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6 February, 2004

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MozillaQuest OpEd/Analysis

Novell Linux Dominates LinuxWorld 2004 -- Part 2:

Deja Novell All Over Again

Mike Angelo -- 6 February 2004 (C) -- Page 3

To learn why Linux is so much a better choice than is Microsoft Windows, please see our article Gaël Duval Tells Why Mandrake Linux Is Better Than MS Windows

To learn how to run MS Windows-based software and accessories in GNU-Linux, please see our article Crossover Office 2.1 Runs MS Windows Software on GNU-Linux Systems

Jack Messman articulates differences between Novell then and now

In an exclusive interview/discussion conducted at the LinuxWorld Exposition on 21 January 2004, MozillaQuest Magazine asked Novell CEO, Jack Messman if Novell's recent operating system and desktop application acquisitions were a repeat of Novell's OS and applications acquisitions of the 1990s. Is Novell going after Microsoft again? Will Novell be able to pull it off this time?

As you read through this discussion, please notice there are some dramatic differences between the approach in growing Novell that Jack Messman and Novell are taking now and the approach that Ray Norda, a former Novell Board Chairman, and Novell took in the 1990s. We believe that these differences in approaches to growing Novell indicate that Novell will be successful this time around.

Also, some reasons we believe Novell will succeed now are set forth and discussed in the first article of this series, Novell Linux Dominates LinuxWorld 2004: Overview. So, to see additional reasons that we believe Novell will be successful now, please see that article.

MozillaQuest Magazine: Back in the 90s, you had Unix, DR DOS, WordPerfect, and everything else. One thing, how do you -- I have been thinking about doing an article -- something like Deja vu Novell all over again -- do you see what you are doing now, acquiring Linux and those things, as something like what Novell was doing in the '90s?

Jack Messman: Well, I think in those days Ray Norda was trying to take Microsoft on every way he could. He bought WordPerfect to take them on in the Word level. He bought QuatroPro. As part of the WordPerfect deal we got GroupWise to take them on in the collaboration software area. We got DR DOS to take them on at the operating system level. We bought Unix because we thought that was going to be a way to get at them.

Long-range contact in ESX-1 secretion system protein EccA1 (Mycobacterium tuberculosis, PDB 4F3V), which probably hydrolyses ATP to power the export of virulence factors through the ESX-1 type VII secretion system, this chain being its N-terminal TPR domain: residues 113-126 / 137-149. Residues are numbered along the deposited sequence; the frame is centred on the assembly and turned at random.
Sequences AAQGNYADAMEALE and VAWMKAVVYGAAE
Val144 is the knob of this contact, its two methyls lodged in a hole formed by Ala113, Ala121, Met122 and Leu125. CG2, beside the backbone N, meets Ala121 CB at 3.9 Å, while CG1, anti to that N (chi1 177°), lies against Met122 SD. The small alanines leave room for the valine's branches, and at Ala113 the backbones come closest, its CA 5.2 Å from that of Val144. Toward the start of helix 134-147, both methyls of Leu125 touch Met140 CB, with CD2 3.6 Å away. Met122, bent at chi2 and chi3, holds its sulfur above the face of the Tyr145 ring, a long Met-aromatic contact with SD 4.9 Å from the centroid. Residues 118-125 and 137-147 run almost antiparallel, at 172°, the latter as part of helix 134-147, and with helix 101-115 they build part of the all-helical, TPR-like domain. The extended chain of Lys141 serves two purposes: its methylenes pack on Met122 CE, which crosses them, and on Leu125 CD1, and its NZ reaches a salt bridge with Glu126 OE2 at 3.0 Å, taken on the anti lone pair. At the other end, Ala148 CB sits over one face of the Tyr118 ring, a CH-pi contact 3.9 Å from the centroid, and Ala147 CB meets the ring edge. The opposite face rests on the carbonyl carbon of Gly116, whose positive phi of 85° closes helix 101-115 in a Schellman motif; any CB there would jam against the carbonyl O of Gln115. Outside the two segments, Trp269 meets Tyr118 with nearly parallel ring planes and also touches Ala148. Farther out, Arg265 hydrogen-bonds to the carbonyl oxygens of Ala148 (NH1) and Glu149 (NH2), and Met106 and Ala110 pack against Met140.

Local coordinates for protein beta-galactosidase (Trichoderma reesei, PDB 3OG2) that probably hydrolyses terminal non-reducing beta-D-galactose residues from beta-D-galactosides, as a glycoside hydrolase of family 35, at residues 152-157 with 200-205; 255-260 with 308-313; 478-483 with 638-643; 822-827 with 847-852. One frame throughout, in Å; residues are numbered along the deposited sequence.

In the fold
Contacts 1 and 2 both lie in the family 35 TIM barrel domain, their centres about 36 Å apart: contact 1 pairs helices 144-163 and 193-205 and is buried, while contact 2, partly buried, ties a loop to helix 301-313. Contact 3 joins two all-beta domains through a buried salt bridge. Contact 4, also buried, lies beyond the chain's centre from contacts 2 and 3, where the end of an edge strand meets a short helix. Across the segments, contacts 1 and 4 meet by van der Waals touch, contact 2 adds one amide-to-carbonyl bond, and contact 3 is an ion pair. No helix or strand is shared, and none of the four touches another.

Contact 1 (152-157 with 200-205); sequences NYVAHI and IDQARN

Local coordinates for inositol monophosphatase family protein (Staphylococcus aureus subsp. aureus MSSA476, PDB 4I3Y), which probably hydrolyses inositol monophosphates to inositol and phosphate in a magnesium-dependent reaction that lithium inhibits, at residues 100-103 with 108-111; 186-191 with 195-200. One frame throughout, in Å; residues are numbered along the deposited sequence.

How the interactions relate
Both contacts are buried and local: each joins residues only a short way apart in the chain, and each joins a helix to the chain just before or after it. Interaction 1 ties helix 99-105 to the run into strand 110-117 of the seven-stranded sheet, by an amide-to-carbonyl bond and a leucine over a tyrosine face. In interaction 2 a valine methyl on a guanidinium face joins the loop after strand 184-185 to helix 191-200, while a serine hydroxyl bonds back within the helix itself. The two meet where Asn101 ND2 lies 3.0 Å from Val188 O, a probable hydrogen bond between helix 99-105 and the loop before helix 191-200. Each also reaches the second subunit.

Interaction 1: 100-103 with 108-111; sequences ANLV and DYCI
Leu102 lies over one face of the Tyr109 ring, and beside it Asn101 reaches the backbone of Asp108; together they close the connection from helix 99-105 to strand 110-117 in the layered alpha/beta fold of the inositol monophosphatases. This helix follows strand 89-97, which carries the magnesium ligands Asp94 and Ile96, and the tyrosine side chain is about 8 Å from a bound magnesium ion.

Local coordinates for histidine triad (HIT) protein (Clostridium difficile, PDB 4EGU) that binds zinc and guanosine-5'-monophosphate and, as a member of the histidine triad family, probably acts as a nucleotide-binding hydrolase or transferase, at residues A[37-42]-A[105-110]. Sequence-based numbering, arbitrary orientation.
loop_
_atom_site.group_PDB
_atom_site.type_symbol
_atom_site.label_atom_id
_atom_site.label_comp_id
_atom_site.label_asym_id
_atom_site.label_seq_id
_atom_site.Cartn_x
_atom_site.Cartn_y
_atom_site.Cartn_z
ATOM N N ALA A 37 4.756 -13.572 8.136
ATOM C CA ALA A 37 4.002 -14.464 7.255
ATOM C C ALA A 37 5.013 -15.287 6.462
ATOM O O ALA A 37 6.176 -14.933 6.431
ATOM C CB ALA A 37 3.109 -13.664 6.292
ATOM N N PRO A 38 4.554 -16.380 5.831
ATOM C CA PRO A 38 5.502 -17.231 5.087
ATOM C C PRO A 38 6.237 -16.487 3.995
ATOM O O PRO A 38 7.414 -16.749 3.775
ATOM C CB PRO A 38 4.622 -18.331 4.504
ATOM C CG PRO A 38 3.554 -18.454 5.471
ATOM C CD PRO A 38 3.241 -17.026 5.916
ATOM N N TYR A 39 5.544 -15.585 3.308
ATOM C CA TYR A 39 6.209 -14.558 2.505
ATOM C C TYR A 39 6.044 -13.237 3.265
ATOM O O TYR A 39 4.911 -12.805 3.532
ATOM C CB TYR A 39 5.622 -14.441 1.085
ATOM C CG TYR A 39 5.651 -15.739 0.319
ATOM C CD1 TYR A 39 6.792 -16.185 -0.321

Jack Messman: And I think the mistake he made was -- he should have been worried about the customer and not about taking on Microsoft. And I think that is the big difference between what we are doing today and what they were doing then. I think that Novell is much more of a marketing driven company today than what the old Novell was. They were great engineers. In fact, over the years we created some great products that there were no markets for.

Jack Messman: So, today, we make sure that anything we work on is customer driven, market driven -- we see a need. Not having engineers just develop something, and throw it over the wall to marketing.

MozillaQuest Magazine: Well, in essence you are taking on Microsoft in a different way. The way Ray was doing it was "I am going to get you Microsoft".

Jack Messman: Yah.

MozillaQuest Magazine: You are doing it because you are building a suite of an operating system and applications and everything else. Essentially, doesn't that put you in competition with Microsoft all over again?

Jack Messman: Let's see. Ray did it to take on Microsoft. We are doing it to take on the responsibility of solving the customer's problems.

MozillaQuest Magazine: Right. Which should be more productive.

Jack Messman: We are not taking on Microsoft. We don't see it that way. We are growing enterprise -- Linux at the enterprise. So if Microsoft happens to be in there -- that's fine but we are going to work on the customer.

The approach Novell and Jack Messman are taking now, to acquire and to develop for the customer and for the market, appears to be tremendously more sound than the old Novell and Ray Norda 1990s approach of acquiring and developing to stomp all over Microsoft, which failed.